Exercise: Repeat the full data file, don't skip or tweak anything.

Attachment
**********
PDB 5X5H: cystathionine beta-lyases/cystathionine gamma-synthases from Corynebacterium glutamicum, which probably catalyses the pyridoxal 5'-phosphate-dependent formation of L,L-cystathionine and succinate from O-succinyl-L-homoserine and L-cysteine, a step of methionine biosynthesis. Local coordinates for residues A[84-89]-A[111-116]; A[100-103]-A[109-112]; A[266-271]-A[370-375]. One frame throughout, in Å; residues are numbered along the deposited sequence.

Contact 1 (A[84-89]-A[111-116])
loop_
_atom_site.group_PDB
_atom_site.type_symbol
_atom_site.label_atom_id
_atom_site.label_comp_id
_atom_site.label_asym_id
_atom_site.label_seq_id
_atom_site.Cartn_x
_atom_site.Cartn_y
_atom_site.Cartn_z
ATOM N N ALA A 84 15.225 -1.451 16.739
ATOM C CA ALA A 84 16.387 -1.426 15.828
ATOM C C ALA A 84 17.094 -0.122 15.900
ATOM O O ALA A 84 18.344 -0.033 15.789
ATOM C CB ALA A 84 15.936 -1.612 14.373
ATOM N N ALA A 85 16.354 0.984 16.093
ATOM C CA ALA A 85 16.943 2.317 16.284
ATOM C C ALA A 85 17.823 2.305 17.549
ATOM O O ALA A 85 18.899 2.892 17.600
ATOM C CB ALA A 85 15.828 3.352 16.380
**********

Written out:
PDB 5X5H: cystathionine beta-lyases/cystathionine gamma-synthases from Corynebacterium glutamicum, which probably catalyses the pyridoxal 5'-phosphate-dependent formation of L,L-cystathionine and succinate from O-succinyl-L-homoserine and L-cysteine, a step of methionine biosynthesis. Local coordinates for residues A[84-89]-A[111-116]; A[100-103]-A[109-112]; A[266-271]-A[370-375]. One frame throughout, in Å; residues are numbered along the deposited sequence.

Contact 1 (A[84-89]-A[111-116])
loop_
_atom_site.group_PDB
_atom_site.type_symbol
_atom_site.label_atom_id
_atom_site.label_comp_id
_atom_site.label_asym_id
_atom_site.label_seq_id
_atom_site.Cartn_x
_atom_site.Cartn_y
_atom_site.Cartn_z
ATOM N N ALA A 84 15.225 -1.451 16.739
ATOM C CA ALA A 84 16.387 -1.426 15.828
ATOM C C ALA A 84 17.094 -0.122 15.900
ATOM O O ALA A 84 18.344 -0.033 15.789
ATOM C CB ALA A 84 15.936 -1.612 14.373
ATOM N N ALA A 85 16.354 0.984 16.093
ATOM C CA ALA A 85 16.943 2.317 16.284
ATOM C C ALA A 85 17.823 2.305 17.549
ATOM O O ALA A 85 18.899 2.892 17.600
ATOM C CB ALA A 85 15.828 3.352 16.380